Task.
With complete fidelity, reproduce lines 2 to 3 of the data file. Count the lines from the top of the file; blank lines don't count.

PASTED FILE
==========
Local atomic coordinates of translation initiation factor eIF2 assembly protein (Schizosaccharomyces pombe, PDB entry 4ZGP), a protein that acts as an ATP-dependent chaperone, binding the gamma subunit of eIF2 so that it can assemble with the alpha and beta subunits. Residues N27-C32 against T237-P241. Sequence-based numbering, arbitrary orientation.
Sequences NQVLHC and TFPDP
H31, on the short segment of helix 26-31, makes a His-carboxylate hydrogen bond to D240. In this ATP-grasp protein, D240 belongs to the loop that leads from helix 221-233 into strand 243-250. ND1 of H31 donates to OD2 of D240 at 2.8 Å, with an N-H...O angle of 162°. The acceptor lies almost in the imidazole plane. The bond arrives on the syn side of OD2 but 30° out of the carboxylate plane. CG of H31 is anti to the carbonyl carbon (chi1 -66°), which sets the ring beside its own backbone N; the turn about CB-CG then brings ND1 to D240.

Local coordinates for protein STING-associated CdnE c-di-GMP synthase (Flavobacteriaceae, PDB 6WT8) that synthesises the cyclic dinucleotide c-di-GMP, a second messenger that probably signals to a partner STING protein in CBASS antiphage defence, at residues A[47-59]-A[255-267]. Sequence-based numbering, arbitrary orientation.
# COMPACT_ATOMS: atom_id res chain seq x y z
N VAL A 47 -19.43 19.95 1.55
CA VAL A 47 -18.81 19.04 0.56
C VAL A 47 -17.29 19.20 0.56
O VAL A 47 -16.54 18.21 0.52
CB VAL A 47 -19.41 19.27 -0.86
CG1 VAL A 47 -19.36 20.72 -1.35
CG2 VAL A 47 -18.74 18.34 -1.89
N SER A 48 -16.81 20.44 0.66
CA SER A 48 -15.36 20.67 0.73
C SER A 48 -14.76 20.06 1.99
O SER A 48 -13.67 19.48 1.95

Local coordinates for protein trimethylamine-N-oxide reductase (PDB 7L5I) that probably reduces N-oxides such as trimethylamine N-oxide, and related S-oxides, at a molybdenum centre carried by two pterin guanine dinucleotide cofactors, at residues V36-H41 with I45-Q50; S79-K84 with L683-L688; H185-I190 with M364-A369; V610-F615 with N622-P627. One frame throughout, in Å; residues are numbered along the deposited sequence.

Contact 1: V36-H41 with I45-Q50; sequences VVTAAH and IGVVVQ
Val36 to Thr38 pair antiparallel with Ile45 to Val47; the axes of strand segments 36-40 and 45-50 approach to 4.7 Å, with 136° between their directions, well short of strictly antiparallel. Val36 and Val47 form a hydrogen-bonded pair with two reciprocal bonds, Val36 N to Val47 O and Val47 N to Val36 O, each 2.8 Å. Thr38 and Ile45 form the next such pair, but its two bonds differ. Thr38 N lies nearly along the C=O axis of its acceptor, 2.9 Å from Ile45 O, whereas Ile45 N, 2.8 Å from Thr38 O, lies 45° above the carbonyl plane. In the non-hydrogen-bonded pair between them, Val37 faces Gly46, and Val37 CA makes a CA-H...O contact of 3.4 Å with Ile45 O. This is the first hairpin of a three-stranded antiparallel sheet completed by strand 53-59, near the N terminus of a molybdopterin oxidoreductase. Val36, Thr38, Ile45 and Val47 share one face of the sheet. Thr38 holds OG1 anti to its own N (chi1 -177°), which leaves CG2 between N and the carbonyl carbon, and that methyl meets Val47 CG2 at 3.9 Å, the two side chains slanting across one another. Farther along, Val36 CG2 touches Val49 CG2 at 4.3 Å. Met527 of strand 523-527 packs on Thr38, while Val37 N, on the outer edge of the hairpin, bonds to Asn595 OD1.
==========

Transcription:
Sequences NQVLHC and TFPDP
H31, on the short segment of helix 26-31, makes a His-carboxylate hydrogen bond to D240. In this ATP-grasp protein, D240 belongs to the loop that leads from helix 221-233 into strand 243-250. ND1 of H31 donates to OD2 of D240 at 2.8 Å, with an N-H...O angle of 162°. The acceptor lies almost in the imidazole plane. The bond arrives on the syn side of OD2 but 30° out of the carboxylate plane. CG of H31 is anti to the carbonyl carbon (chi1 -66°), which sets the ring beside its own backbone N; the turn about CB-CG then brings ND1 to D240.